Editor’s Note: In this feature, running every other week, Seattle Times movie critic Moira Macdonald shares her love of certain movies and what makes them great — in the hope of inspiring some of your at-home entertainment choices.

There’s a moment in “A Room with a View” that’s one of cinema’s most rapturous; if you’ve seen this enchanting 1985 Merchant-Ivory romance based on an E.M. Forster novel, you know the scene I mean. We’re on an Italian hillside near Florence, sometime around the turn of the last century; wildflowers peek out from the tall grasses. A young man, George Emerson (Julian Sands), gazes at the landscape while fanning himself with his straw hat, as a young woman, Lucy Honeychurch (Helena Bonham Carter), approaches him. An aria from Puccini’s “La Rondine,” sung by soprano Kiri Te Kanawa, fills the warm afternoon air with shivery, delicate longing.

A kiss is inevitable in this romantic setting, but when it comes, it’s not quite fantasy: Lucy stumbles a bit as she walks toward him on the uneven ground; George awkwardly grabs her as he pulls her to him. (“For a moment he contemplated her,” the book reads, “as one who had fallen out of heaven.”) But they have, in those seconds before Lucy’s horrified chaperone intervenes, a tiny epiphany of truth, of beauty, of love; you watch thinking that you just might explode from joy.


And that’s “A Room with a View,” in a perfectly costumed nutshell: truth, beauty, love. Masterfully adapted by Ruth Prawer Jhabvala (the witty title cards are all Forster), it’s the story of how young Lucy first resists love. Though she flees home from her overseas travels and gets engaged to a safely bookish twit (Daniel Day-Lewis), she finally learns to stop lying to herself and realizes that freethinking George — a man who literally shrieks “Truth! Beauty! Love!” from the treetops — is her happy ending.  

Truth and love will out, as they should — and beauty, in this film, is everywhere. It’s in the faces of the cast, particularly the young lovers. (Bonham Carter, in only her second movie performance, was just 19. She’s not yet the skilled performer that she later became, but it doesn’t matter a whit.) It’s in the lingering shots of statuary-laden Italian piazzas, or the view of the river Arno to which a dazzled Lucy awakes. It’s in the detail of the Edwardian costumes — there’s an evening gown, worn by Lucy later in the film, whose encrusted lace seems made by angels — and the glorious music and the always perfect light. The films from the team of Ismail Merchant (producer) and James Ivory (director), with Jhabvala as their too-often-unacknowledged third member, were always exquisite; this one, early in their run and their first breakout hit, set the standard.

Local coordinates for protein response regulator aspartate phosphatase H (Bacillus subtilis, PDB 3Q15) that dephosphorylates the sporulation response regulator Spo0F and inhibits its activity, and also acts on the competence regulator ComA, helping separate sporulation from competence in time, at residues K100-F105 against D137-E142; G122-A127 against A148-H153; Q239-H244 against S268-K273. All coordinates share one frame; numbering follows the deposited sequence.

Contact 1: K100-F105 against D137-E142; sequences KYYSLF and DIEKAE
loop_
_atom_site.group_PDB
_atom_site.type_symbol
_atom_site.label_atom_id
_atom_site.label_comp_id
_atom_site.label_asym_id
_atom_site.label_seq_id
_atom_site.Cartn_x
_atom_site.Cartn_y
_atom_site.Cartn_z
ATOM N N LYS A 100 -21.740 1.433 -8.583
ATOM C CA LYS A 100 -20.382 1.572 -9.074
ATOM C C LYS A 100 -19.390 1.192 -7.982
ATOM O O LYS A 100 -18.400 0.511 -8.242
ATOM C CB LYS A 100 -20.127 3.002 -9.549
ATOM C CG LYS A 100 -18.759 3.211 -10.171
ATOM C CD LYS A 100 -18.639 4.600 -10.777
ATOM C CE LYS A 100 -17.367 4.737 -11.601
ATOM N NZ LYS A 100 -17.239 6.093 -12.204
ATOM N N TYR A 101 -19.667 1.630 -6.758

Like all Merchant-Ivory efforts, “A Room with a View” is perfectly cast; a chocolate-box of pleasures. Look — that’s Judi Dench, bringing swagger and eccentric joy to the small but vivid role of lady novelist Miss Eleanor Lavish. Listen — to the wonderfully oaked tones of Simon Callow as the Reverend Mr. Beebe, who makes every word seem like a sumptuous meal. (I love hearing him as he examines the Emersons’ library, pronouncing with lush satisfaction the titles of “A Shropshire Lad” and “The Way of All Flesh.”) Watch — as a young Day-Lewis manages to make Cecil both silly and yet sweetly, impossibly vulnerable.

And marvel — the great Maggie Smith, known to many these days as the imperious Dowager Countess of “Downton Abbey,” plays the chaperone Charlotte Bartlett, with a masterful array of pursed lips, grimly set shoulders, suspicious glances and worried flurries of words. (Nothing gets by Charlotte — “In my small way I am a woman of the world” — or so she thinks.) She’s a comic figure, and yet Smith indicates with the subtlest of touches that Charlotte has her own youthful romantic story, locked tightly in her past.

“A Room with a View” is, astonishingly, 35 years old this year. I remember seeing it at the Seven Gables long ago, when I was near Lucy’s age. It thrilled me then and it thrills me now — though maybe in slightly different, more poignant ways. The Gables is long closed and now quietly decaying; the Merchant-Ivory days are no more (Merchant died in 2005, and their style of filmmaking has sadly gone out of fashion); the “Room with a View” cast are now middle-aged, old or gone. (Rest in peace, Denholm Elliott and Rosemary Leach.) But while watching “A Room with a View,” all of us are young again. May it live forever.  


A Room with a View,” directed by James Ivory, 1985, 117 minutes, not rated (due to a famous and very innocent scene of full-frontal frolicking male nudity, at an Edwardian swimming hole). Available on DVD/Blu-Ray from The Criterion Collection (both Seattle Public Library and King County Public Library have copies), or via streaming on HBO, Amazon Prime, YouTube, Vudu.